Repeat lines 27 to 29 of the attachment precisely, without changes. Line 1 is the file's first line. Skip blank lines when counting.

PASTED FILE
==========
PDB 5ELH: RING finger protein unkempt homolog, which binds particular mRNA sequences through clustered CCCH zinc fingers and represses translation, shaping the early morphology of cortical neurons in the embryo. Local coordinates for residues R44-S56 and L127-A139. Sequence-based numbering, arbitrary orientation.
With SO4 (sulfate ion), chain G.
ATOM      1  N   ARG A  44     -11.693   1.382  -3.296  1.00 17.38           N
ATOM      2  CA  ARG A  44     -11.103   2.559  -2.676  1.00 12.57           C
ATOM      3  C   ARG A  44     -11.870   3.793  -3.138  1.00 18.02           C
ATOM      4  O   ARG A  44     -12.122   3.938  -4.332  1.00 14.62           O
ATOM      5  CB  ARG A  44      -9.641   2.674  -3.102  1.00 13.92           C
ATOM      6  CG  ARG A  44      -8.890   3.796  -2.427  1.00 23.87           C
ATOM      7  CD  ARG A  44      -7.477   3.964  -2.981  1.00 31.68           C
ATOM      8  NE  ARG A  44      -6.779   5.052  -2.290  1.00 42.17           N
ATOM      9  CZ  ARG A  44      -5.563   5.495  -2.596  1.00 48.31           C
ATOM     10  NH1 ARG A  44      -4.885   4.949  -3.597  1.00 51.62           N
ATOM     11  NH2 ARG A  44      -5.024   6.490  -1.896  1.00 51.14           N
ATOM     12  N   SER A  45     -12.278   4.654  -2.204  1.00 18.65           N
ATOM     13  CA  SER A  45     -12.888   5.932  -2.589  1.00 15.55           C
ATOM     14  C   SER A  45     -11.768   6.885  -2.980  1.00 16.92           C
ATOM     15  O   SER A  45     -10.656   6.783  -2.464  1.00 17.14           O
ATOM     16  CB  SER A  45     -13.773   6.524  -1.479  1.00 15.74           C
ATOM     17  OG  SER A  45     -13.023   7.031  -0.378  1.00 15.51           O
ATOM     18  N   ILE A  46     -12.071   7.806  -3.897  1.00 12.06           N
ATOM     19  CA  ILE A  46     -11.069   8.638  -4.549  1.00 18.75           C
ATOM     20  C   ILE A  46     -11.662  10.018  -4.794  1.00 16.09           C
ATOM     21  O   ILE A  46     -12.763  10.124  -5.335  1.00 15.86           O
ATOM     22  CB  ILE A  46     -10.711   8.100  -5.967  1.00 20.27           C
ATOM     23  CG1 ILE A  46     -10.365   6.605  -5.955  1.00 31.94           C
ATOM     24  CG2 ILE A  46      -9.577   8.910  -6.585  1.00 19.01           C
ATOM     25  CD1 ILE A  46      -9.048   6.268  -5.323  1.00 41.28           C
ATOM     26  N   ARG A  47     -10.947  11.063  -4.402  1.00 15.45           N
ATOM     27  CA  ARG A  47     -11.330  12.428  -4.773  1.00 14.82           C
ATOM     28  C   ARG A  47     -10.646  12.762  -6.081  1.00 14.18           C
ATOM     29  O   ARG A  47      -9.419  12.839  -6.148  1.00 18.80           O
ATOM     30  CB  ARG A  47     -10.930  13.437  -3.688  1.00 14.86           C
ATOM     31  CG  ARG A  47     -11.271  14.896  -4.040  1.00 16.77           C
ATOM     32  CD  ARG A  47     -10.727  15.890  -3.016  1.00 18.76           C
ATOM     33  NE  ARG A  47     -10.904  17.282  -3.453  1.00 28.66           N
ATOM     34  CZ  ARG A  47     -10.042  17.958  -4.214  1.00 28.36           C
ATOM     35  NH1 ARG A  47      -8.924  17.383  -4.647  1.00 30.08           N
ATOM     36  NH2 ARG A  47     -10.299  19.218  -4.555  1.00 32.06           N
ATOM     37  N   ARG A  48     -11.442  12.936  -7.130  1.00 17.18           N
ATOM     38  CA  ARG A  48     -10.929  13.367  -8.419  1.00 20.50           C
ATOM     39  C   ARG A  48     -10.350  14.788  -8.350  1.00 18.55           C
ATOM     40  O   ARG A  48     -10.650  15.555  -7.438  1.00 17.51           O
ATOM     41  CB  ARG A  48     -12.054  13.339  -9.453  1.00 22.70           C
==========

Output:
ATOM     25  CD1 ILE A  46      -9.048   6.268  -5.323  1.00 41.28           C
ATOM     26  N   ARG A  47     -10.947  11.063  -4.402  1.00 15.45           N
ATOM     27  CA  ARG A  47     -11.330  12.428  -4.773  1.00 14.82           C